A project to make you feel good right through to your soul.
Discussing anything that’s making us happy, proud and passionate.
03 – Notting Hill Carnival
After the Race Riots of 1958, the first Carnival events were organised as a way of demonstrating racial unity. Rhaune Laslett organised in ’64 the Notting Hill Children’s Neighbourhood Festival which grew to become Notting Hills first ever outdoor street party in 1966. Further growth mean that by 1976 over half a million people attended, and this has since steadily grown to attract 2 million people over the bank holiday weekend, from every country you could imagine.
I snuck out to Carnival when I was about 14 and it was the best experience, and each year since it has delivered on being the best weekend in London’s calendar. Whilst at my Gran’s the other day I came across some pictures she had taken at Notting Hill Carnival in 1993 and she’s captured perfectly the best two days of the year. There is absolutely no other event like it.
See you soon, Carnival…
PHOTOGRAPHY – Henrietta Garland
02. DIESEL-‘MAKE LOVE NOT WALLS’
The SS17 ‘Make Love not Walls’ ad campaign was bloody brilliant. It was everything i feel a fashion advert should be. It was exciting and provocative and relevant to whats going on in today’s society. Kendall Jenner (armed with Pepsi can) was no where to be seen and shock horror, there were actual men kissing other men. Hallelujah!
Diesel’s know for it’s provocative and clever advertising and the latest does not disappoint. Long may it continue.
01. WE SHOULD BE PROUD…
During one of the most disturbing years the modern world has seen, during the time when people are so divided and seem to despise each other with such passion, it is easy to forget about the rest of humanity. Although so much of society is broken today we have to remember to look at the love and strength of the millions of people that are trying to fix it.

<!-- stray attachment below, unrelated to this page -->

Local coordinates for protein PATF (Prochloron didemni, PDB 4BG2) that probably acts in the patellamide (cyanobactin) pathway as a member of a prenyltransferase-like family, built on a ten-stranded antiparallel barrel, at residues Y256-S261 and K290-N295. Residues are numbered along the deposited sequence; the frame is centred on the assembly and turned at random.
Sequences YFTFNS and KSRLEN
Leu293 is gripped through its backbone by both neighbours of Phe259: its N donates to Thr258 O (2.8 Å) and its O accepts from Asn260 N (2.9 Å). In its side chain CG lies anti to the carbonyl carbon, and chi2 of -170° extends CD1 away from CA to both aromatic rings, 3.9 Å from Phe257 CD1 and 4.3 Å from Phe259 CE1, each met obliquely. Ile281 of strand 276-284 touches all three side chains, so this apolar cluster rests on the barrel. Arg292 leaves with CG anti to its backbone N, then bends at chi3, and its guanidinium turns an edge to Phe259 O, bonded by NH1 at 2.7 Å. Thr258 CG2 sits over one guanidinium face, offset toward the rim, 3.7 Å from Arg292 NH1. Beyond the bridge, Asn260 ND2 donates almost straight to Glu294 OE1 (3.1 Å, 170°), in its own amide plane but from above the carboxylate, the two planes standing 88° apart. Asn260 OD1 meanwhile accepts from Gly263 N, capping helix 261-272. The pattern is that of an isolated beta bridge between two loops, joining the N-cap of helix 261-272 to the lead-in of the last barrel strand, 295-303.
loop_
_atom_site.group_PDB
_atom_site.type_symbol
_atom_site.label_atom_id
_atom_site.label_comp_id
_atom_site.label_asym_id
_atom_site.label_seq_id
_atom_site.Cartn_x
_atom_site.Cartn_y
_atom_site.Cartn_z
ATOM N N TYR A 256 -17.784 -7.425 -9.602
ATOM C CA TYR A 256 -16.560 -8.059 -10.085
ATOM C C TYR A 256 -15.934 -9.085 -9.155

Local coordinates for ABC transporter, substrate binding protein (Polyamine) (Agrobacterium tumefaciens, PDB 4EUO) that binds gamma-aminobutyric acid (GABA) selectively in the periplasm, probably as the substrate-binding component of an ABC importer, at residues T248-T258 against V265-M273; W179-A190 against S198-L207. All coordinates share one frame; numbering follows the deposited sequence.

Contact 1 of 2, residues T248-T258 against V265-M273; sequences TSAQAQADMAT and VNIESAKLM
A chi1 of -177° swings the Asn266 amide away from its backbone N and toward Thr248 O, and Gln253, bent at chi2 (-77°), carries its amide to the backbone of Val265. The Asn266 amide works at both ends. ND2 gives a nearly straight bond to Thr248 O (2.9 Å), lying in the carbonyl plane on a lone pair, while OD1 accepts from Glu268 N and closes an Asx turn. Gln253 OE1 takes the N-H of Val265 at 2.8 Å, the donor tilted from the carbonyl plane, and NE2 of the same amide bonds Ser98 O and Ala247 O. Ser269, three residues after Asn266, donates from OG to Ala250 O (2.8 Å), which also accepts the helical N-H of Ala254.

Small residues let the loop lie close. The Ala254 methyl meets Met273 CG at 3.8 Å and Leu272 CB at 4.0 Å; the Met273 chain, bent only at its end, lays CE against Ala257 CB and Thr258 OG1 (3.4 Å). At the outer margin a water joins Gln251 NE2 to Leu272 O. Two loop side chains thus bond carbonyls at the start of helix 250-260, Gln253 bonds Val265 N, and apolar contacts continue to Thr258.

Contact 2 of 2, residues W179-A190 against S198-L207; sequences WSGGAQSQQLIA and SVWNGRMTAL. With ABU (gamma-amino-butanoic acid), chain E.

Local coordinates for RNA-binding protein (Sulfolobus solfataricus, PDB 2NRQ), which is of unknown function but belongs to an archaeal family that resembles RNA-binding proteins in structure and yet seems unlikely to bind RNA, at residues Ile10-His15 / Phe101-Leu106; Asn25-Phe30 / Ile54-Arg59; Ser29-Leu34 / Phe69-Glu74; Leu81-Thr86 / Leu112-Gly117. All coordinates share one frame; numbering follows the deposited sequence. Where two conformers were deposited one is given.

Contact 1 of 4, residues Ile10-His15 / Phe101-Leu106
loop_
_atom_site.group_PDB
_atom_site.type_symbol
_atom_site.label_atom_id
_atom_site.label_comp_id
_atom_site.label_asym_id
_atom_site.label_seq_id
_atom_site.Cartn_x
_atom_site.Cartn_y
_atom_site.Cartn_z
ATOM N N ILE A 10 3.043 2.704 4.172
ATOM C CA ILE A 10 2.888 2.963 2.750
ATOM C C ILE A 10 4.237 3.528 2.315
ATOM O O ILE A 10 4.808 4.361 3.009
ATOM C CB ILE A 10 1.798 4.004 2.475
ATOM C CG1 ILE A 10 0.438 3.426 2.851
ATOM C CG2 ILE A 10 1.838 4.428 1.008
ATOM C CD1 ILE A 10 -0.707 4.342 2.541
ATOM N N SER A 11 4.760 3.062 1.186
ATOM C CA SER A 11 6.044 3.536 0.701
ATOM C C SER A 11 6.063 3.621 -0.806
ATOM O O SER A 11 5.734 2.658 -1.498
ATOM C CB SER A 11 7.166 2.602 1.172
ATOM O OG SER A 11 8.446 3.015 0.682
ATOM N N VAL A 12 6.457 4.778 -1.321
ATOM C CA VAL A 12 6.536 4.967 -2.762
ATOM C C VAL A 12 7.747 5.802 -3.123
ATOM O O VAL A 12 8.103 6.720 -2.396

It’s easy in London to feel complacent as on the surface it seems the biggest mix of people live together in harmony. And for the most part I feel London is an accepting city but of course there still are hate crimes and inequalities as you would find anywhere.
After Brexit, after Trump, after cases of police brutality, and the refugee crisis, people have looked at those in need and have taken to the streets to protest. Although this may not make a direct or immediate difference it shows people that complete strangers from half way across the world or just next door recognise in justice and want to make a change.
Reading the newspapers and going through my social media at the beginning of this year made me feel very proud looking at people in their thousands marching against Donald Trump. It was the first time as a young person that I felt that people were listening to each other and caring about each other and that is something I hope will continue as our world gets older.